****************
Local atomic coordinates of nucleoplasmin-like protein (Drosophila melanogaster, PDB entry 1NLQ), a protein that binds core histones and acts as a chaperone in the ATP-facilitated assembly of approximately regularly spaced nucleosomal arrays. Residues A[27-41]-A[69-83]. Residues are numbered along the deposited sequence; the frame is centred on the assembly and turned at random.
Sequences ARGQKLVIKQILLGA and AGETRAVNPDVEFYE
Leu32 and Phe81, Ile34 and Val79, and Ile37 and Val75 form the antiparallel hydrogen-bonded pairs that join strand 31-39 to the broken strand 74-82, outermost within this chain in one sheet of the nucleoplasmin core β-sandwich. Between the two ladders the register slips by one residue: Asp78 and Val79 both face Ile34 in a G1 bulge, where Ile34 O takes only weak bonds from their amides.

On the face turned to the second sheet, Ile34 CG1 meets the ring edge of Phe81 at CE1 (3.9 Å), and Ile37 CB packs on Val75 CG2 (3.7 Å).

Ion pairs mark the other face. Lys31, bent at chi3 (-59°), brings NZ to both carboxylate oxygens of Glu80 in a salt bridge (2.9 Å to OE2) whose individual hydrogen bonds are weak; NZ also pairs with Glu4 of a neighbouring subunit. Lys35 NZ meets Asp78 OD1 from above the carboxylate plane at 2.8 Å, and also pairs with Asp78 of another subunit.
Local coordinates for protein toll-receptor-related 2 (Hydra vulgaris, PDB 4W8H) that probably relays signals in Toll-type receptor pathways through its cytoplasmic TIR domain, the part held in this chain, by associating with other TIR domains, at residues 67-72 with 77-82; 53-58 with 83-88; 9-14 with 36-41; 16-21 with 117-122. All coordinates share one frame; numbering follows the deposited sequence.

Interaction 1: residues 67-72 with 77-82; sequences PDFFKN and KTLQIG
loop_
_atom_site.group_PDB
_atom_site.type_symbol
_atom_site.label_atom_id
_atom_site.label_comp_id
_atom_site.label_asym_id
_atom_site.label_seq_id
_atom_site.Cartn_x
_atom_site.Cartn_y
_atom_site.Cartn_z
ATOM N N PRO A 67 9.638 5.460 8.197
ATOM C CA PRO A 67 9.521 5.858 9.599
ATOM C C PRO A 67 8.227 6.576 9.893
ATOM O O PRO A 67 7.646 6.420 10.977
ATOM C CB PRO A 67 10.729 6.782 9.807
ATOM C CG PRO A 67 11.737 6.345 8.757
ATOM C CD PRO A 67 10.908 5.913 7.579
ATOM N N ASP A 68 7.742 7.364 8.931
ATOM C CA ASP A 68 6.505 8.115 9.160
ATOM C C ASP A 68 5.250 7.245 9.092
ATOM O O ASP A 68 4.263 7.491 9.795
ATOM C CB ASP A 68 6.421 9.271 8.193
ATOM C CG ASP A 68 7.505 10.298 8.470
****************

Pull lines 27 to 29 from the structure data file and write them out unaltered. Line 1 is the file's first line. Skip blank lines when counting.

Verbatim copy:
ATOM C C ASP A 68 5.250 7.245 9.092
ATOM O O ASP A 68 4.263 7.491 9.795
ATOM C CB ASP A 68 6.421 9.271 8.193